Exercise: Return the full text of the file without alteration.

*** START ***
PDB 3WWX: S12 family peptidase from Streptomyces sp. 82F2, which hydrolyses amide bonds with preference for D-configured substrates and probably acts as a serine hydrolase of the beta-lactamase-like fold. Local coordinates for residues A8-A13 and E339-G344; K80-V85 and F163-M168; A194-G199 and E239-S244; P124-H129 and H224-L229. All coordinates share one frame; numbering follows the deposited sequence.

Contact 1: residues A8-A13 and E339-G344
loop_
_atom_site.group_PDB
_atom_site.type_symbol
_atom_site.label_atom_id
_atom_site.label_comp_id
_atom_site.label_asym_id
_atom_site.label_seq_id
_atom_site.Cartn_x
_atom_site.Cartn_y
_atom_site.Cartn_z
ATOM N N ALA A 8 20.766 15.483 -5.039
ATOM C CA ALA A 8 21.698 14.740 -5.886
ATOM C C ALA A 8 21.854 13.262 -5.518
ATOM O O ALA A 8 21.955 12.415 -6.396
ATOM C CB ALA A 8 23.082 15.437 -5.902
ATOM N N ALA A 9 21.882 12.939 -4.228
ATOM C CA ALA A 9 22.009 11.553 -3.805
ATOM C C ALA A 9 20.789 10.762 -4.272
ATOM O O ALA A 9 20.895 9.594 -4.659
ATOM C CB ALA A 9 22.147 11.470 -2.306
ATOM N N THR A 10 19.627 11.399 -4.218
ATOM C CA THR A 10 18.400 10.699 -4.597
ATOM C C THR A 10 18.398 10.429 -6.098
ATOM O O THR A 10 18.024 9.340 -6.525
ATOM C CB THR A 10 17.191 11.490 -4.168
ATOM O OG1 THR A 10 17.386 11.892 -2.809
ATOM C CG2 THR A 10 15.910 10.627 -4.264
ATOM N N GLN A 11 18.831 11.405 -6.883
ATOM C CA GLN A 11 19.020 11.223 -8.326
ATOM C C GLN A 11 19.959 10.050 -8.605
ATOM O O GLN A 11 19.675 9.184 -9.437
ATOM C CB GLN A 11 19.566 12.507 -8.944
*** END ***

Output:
PDB 3WWX: S12 family peptidase from Streptomyces sp. 82F2, which hydrolyses amide bonds with preference for D-configured substrates and probably acts as a serine hydrolase of the beta-lactamase-like fold. Local coordinates for residues A8-A13 and E339-G344; K80-V85 and F163-M168; A194-G199 and E239-S244; P124-H129 and H224-L229. All coordinates share one frame; numbering follows the deposited sequence.

Contact 1: residues A8-A13 and E339-G344
loop_
_atom_site.group_PDB
_atom_site.type_symbol
_atom_site.label_atom_id
_atom_site.label_comp_id
_atom_site.label_asym_id
_atom_site.label_seq_id
_atom_site.Cartn_x
_atom_site.Cartn_y
_atom_site.Cartn_z
ATOM N N ALA A 8 20.766 15.483 -5.039
ATOM C CA ALA A 8 21.698 14.740 -5.886
ATOM C C ALA A 8 21.854 13.262 -5.518
ATOM O O ALA A 8 21.955 12.415 -6.396
ATOM C CB ALA A 8 23.082 15.437 -5.902
ATOM N N ALA A 9 21.882 12.939 -4.228
ATOM C CA ALA A 9 22.009 11.553 -3.805
ATOM C C ALA A 9 20.789 10.762 -4.272
ATOM O O ALA A 9 20.895 9.594 -4.659
ATOM C CB ALA A 9 22.147 11.470 -2.306
ATOM N N THR A 10 19.627 11.399 -4.218
ATOM C CA THR A 10 18.400 10.699 -4.597
ATOM C C THR A 10 18.398 10.429 -6.098
ATOM O O THR A 10 18.024 9.340 -6.525
ATOM C CB THR A 10 17.191 11.490 -4.168
ATOM O OG1 THR A 10 17.386 11.892 -2.809
ATOM C CG2 THR A 10 15.910 10.627 -4.264
ATOM N N GLN A 11 18.831 11.405 -6.883
ATOM C CA GLN A 11 19.020 11.223 -8.326
ATOM C C GLN A 11 19.959 10.050 -8.605
ATOM O O GLN A 11 19.675 9.184 -9.437
ATOM C CB GLN A 11 19.566 12.507 -8.944